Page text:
At a glance.
- Computer Fraud and Abuse Act clarification coming?
- US Commerce Department confirms that US companies can work with Huawei on 5G standards.
- Norway retreats from contact tracing over privacy concerns.
- Chinese intelligence interested in US Presidential campaigns.
- CIA WikiLeaks Task Force report released in redacted form.
Computer Fraud and Abuse Act clarification coming?
The US Supreme Court will take up a case involving the Computer Fraud and Abuse Act (CFAA). JDSupra reports that, when it hears United States v. van Buren, the Court will consider whether using a computer one is authorized to access, but using that access for unauthorized or improper purposes, constitutes a violation of the CFAA. Van Buren, while working as a police officer with permission to access license plate databases, was paid by an FBI informant to run a license plate search, ostensibly for the informant's personal purposes. He was charged under the CFAA, but he claimed that since he was authorized to access the information, what he'd done didn't constitute a violation.
US Commerce Department confirms that US companies can work with Huawei on 5G standards.
Reuters says that the Department of Commerce has clarified its position with respect to what sort of collaboration with Huawei is permissible while the Chinese company remains on the Entity List. Most forms of technology transfer and trade are still out, but US companies will be able to participate in conversations on the development of international 5G standards.
Norway retreats from contact tracing over privacy concerns.
Amnesty International this morning issued a report on COVID-19 contact-tracing apps, with an assessment of eleven tools in Algeria, Bahrain, France, Iceland, Israel, Kuwait, Lebanon, Norway, Qatar, Tunisia, and United Arab Emirates. Amnesty found that many of them threatened privacy, but three stood out as especially troubling surveillance tools: Bahrain’s BeAware Bahrain, Kuwait’s Shlonik, and Norway’s Smittestopp. The feature they had in common is "actively carrying out live or near-live tracking of users’ locations by frequently uploading GPS coordinates to a central server."
TechCrunch reports that Norway responded to Amnesty's report by suspending its app, even though the responsible Institute of Public Health disagrees with Amnesty's assessment. The Institute intends to delete personal data "as soon as possible."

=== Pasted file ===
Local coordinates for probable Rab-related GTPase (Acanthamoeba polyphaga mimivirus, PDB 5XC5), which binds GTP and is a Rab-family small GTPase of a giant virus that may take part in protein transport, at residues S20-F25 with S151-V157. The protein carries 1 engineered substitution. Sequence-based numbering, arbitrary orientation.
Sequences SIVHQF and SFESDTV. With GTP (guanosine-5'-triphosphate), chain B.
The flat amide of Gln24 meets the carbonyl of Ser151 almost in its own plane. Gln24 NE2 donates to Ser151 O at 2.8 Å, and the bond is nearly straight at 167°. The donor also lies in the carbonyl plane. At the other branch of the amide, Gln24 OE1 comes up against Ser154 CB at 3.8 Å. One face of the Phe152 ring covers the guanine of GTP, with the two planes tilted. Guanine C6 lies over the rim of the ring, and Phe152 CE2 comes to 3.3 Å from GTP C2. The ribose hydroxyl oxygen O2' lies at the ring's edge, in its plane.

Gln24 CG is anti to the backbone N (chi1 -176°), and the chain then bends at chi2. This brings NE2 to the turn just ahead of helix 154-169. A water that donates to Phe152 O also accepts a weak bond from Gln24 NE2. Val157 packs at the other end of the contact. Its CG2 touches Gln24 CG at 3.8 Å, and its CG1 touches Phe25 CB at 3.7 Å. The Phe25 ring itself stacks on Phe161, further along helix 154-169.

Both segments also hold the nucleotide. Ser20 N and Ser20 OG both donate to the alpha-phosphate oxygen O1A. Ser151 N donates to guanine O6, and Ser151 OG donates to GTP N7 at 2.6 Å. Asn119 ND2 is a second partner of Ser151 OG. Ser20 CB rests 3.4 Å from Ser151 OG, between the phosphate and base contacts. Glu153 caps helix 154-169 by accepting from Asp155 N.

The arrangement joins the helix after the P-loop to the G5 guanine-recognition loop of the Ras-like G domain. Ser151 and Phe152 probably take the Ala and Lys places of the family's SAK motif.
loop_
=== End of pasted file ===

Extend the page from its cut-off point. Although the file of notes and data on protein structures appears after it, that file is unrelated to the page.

Chinese intelligence interested in US Presidential campaigns.
The Voice of America reports that Chinese intelligence services are collecting against the US Presidential campaign of presumptive Democratic nominee Joe Biden. What are they after? Position papers, apparently. The campaign appears not to have been compromised, and the operation appears to be part of a longstanding effort aimed at developing a picture of US Presidential candidate’s attitudes and likely policies toward the People’s Republic. Google’s Threat Analysis Group, cited by the Voice of America, has been tracking the espionage for weeks. FireEye attributes the effort to APT31, also known as Hurricane Panda or Stone Panda.
CIA WikiLeaks Task Force report released in redacted form.
The October 2017 report by the CIA’s WikiLeaks Task Force (formed to investigate how the leak site came to obtain the material it published as Vault 7) has been partially declassified. According to the Washington Post, the heavily redacted report found that the CIA was focused on developing offensive cyber tools, but that it neglected basic security measures and sound practice.
The report’s provenance is interesting. It came to the post from Senator Wyden (Democrat of Oregon) who received it in his capacity as a member of the Senate Intelligence Committee. The Senator got it from the Justice Department, which has it because it figures in the trial of Joshua Schulte, who’s been charged with passing the Vault 7 material to WikiLeaks. Mr. Schulte’s attorneys claim that the report shows that the CIA’s security was in this respect so slipshod that any one of hundreds of people could have given Vault 7 to Mr. Assange’s organization.
The CIA has said that it does indeed take network security seriously, but beyond that had little to say. A former intelligence official speaking anonymously told the Post that he disagreed with the conclusion that the CIA’s enterprise systems were carelessly secured, that to the contrary Langley had secured its enterprise systems to a “gold standard.” But the enterprise systems and the mission systems were two separate things, and, while security was emphasized, the source told the Post that the operators who ran the mission network thought there was better auditing, more insight into the network, than in fact there was. There was a mismatch of expectations between the operators and those who administered and maintained the network.